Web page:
Oliver + S

When do you Serge?

Viewing 10 posts - 1 through 10 (of 10 total)
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    mela @mela

    I’ve been sewing for years, and have had my serger for several years, too. It is only now that I’ve noticed on some blogs that some serge all the edges of their cut fabric pieces before even sewing them together. I’ve always followed the pattern instructions that tell you to sew a seam together, then finish the allowance. But this other method seems so much more efficient, and I’m really trying to improve my efficiency! Is one method better than another? Which do you prefer? Is there any reason I shouldnt’ pre-serge my pieces? Thank yoU!

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    Nicole @motherof5

    I like to serge as I go. I find it quite fiddly to finish after sewing the seams.

    I do believe it can cause issues with some fabric types with stretching but I personally have never had a problem.

    I even clip some seams before serging so that my ease is overlocked and neat.

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    Mama_Knowles @Mama_Knowles

    I too serge as I go. I have never had any probems with this and it does make the sewing go faster too.

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    icicle @icicle

    If I’m working with something that frays easily or sheds (like terry or cord), then I’ll often serge the edges before sewing to keep things neat and clean. I’ll also serge pieces ahead of time if my fabric is thick and I don’t want a bulky seam finish, usually with pants or winter shorts in the inner leg area, on cord dresses or shirts under the arm. I don’t like finishing seams after I’ve sewed them together so this works for me.

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    Sewnsew @Sewnsew

    I serge my fabric before I sew. This is the way my sewing teacher taught me. It works for me.

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    bren5kids @bren5kids

    It kind of depends. If I’m sewing a seam that I want to lie flat ie. press it open, I will serge both sides before I sew the seam; such as a shoulder seam, or a seam down the back of a skirt or dress that has an invisible zipper inserted in it. But if it is a seam that will get ironed to one side, such as an armhole, I will sew the seam first, then serge both seam allowances together. I do as Nichole does, too: clip curves, then serge. The serging is loose enough and has enough “give” that the seam can still lie like it is supposed to.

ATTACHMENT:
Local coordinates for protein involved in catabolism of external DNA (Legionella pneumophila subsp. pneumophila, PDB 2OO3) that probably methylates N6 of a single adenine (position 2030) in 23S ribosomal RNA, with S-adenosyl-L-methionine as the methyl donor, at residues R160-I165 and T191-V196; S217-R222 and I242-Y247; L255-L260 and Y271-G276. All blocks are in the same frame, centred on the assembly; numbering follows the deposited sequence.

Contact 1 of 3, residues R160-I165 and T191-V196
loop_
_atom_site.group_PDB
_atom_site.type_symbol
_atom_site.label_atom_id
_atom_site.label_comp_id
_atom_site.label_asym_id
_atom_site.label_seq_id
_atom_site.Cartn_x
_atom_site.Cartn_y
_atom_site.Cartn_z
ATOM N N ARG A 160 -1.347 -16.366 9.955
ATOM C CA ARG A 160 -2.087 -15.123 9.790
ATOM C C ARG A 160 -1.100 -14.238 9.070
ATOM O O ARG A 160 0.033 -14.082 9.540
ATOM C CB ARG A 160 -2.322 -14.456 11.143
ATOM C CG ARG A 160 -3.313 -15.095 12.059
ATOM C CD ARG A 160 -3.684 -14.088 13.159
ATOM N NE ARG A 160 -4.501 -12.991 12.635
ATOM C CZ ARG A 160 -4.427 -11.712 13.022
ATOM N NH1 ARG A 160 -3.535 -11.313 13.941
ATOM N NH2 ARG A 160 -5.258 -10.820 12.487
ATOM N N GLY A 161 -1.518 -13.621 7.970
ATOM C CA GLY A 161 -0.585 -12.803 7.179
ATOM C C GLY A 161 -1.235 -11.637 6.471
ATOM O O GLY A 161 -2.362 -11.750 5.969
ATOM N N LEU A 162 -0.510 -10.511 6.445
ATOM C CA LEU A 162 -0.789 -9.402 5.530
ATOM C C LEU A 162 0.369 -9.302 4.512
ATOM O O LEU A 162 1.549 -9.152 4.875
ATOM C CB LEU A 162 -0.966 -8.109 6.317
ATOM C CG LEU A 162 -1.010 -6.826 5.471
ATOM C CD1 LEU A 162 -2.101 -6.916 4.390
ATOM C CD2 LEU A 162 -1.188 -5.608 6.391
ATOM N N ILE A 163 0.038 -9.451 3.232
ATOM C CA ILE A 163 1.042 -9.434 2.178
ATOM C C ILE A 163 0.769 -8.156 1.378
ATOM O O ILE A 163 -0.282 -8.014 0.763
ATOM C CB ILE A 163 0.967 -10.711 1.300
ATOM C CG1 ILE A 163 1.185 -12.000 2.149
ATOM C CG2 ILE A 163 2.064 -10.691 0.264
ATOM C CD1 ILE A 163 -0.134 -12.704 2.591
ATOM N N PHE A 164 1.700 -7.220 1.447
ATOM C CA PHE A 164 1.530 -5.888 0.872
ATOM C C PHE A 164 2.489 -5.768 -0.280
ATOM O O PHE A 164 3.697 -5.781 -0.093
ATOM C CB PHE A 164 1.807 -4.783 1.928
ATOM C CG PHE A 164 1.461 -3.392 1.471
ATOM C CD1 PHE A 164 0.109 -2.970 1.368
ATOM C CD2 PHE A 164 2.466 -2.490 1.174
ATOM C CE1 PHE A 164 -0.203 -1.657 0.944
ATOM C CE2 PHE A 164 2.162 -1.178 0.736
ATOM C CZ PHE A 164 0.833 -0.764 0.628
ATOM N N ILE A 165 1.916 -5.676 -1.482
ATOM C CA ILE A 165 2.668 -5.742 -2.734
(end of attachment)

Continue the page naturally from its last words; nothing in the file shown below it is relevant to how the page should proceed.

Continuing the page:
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    Violaisabelle @Violaisabelle

    It all depends for me as well. Type of fabric, seams needing to be open or pressed to one side will dictate what I do first. I use a combination.

    And, I too serge after clipping my seams, I thought I was cheating by doing that until one day when I noticed in a RTW garment they had tone the same thing! 🙂 Nice to know we are all in good company. 🙂

    Carol

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    Kim @kmac0107

    I’m bumping this up for the serger questions

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    Roberto Leibman @rleibman

    Stupid question on an old thread. I’m trying to follow this tutorial (https://ds9nemjumpsuit.blogspot.com/p/tutorial.html)
    On section 2, it says:
    “Once quilted, serge the entire quilted assembly.”
    I’m new to serging (just got one) though I’ve gone through a few online classes and videos on it, so I’m familiar with what the machine does.
    Does the tutorial mean for me to serge around the edges with the cutter in the on position? The pattern calls for a 3/8″ seam allowance, what should my serging length and width be then?

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    Lightning McStitch @LightningMcStitch

    @rleibman I love everything about this question!!!
    If I’m right, you’re a bloke, making a quilted Star Trek jumpsuit?! Damn, that’s a high five right there!
    The tutorial is great. I’ve never read a sewing tutorial written for men and the walking foot hamburger analogy is fantastic!
    Anyway, to answer your question… Yes, they intend for you to use your serger to finish the seam allowances of your bodice/yoke pieces before going on to assemble them.
    Don’t trim any of the seam allowances off. In fact, you may want to disengage the serger blade to be sure of not doing this.
    I like the advice about cutting your batting without the seam allowance to avoid bulk. However it’s generally easier to make a big, quilted rectangle of fabric, batting and backing and THEN cut your pattern pieces. That way you don’t have to worry so much about the fabric shifting.
    Good luck, and please, please share the finished project with us.
    I’ve been wanting to make a Liberty quilted Ziggy Stardust jumpsuit for my son, so I’ll be checking out the sizing on that tutorial.
    This project rocks. Good luck!

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